Witches … ghosts … monsters, oh my!
Halloween is my top favorite holiday because it is about more than the candy and scaring people. It is the time when the trees change color and the crisp breeze tells me it’s time to bring out my cozy sweaters and grab a pumpkin spice latte at Starbucks. Let’s not forget pumpkin carving, haunted houses and parties.
Some of my favorite memories are around Halloween. Back in high school, my sister and I would host a Halloween party complete with a bonfire, food, fog machine and lots of décor. One of my best friend’s birthdays is a few days before Halloween, and we would celebrate by going to haunted houses followed with a sleepover and watching scary movies.
Halloween is the best time to do things you would not normally do. In my senior year of high school, my group of friends and I went to a graveyard and performed a séance after seeing a scary movie at the theaters. After about 20 minutes sitting in the dark and the cold, we left. Now I celebrate Halloween by decorating and making sure to watch “Hocus Pocus” and “The Nightmare Before Christmas.”
Why do we celebrate Halloween? Why do we have parties and dress up in costumes and love scaring people at this time of the year? Someone did not just come up with all these ideas. It may be silly to believe that pumpkins with a candle inside can ward off evil, but it sure is fun carving a picture in vegetables.
According to History.com, Halloween originated from an ancient Celtic festival called Samhain when people would start bonfires and wear costumes to celebrate the season harvest. It was also once called All Hallows Eve, the day before All Saints day back in the eighth century. No matter the religion or celebration, it is believed that Oct. 31 is the one day where the veil between the living and the dead is the weakest. Not everyone believes in ghosts today, but that does not keep them from celebrating.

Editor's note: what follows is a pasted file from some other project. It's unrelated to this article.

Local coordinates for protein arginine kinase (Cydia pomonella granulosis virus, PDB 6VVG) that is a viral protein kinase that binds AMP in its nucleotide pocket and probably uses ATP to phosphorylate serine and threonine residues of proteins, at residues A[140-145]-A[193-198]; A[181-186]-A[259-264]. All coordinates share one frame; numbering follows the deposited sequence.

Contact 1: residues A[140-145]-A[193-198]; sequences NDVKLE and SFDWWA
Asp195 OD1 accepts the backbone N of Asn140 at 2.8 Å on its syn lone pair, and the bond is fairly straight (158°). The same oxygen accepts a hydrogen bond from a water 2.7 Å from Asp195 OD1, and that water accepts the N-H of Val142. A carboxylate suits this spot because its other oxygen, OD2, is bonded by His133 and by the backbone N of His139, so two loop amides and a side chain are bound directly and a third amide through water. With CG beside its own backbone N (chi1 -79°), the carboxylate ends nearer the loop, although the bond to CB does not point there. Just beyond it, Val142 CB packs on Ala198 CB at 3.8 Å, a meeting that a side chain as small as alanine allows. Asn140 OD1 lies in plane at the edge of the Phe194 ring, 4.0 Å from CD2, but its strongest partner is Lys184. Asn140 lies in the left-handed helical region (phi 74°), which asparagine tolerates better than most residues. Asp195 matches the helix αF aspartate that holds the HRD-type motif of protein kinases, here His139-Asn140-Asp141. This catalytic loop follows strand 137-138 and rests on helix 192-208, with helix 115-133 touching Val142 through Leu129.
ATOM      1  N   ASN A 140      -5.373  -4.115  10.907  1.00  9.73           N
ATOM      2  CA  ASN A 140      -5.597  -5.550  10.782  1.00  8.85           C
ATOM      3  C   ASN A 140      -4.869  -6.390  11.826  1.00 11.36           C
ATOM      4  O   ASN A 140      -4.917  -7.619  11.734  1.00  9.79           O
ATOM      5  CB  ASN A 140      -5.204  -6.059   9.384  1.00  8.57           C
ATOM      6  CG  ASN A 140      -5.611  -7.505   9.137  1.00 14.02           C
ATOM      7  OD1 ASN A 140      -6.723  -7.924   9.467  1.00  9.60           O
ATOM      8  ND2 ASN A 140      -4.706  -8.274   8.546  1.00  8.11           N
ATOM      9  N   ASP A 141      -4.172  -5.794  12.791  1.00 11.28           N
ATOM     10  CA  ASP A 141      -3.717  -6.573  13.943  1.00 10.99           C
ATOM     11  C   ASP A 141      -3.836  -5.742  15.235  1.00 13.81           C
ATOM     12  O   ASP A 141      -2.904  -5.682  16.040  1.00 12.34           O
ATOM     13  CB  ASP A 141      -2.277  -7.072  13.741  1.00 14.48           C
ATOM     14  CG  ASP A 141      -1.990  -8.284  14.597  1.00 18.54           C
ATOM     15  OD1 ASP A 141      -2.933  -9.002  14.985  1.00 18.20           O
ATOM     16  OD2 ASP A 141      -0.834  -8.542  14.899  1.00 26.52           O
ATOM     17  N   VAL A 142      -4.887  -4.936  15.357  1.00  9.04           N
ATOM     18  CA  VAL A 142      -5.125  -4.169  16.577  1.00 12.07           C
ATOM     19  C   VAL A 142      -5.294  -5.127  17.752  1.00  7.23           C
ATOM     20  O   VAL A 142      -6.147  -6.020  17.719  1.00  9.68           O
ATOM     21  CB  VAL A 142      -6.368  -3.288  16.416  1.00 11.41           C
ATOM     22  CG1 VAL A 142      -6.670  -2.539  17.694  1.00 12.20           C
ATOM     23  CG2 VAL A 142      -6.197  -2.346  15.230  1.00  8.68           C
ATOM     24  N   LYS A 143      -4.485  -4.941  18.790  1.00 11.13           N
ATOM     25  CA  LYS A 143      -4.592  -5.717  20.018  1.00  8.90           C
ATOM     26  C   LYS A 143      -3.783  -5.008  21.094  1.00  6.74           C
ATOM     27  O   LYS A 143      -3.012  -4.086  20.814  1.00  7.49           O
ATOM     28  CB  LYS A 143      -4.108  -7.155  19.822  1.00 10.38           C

Early America celebrated Halloween by mixing the different European and American Indian beliefs, creating a different version of celebration with sharing stories of the dead, telling fortunes and dancing. Halloween really kicked off during the 19th century in America with Irish immigrants.
Many of today’s Halloween festivities derive from the different European beliefs. The reason masks were worn was to ward off evil spirits that wanted to possess the body or to fool spirits into believing the person with the mask was one of their own. It has now turned into a more fun activity with better reasons to dress up such as getting candy or winning an award for scariest costume.
Jack-o-lanterns were once a way to ward off spirits from the home. The light inside would attract the spirits and keep them from entering the house. Now pumpkins are carved into fun pictures. Today’s “trick-or-treat” comes from early England when the poor would beg for food and families would give them pastries called “soul cakes,” which was encouraged by the charge at the time. Telling stories of dead relatives and praying for them has turned into a more entertaining event of ghost stories.
Halloween is not just a holiday “invented by the candy companies” as Max Dennison on “Hocus Pocus” would say. It’s about having fun, enjoying the change in seasons and celebrating life with friends and family.
Are you ready for Halloween?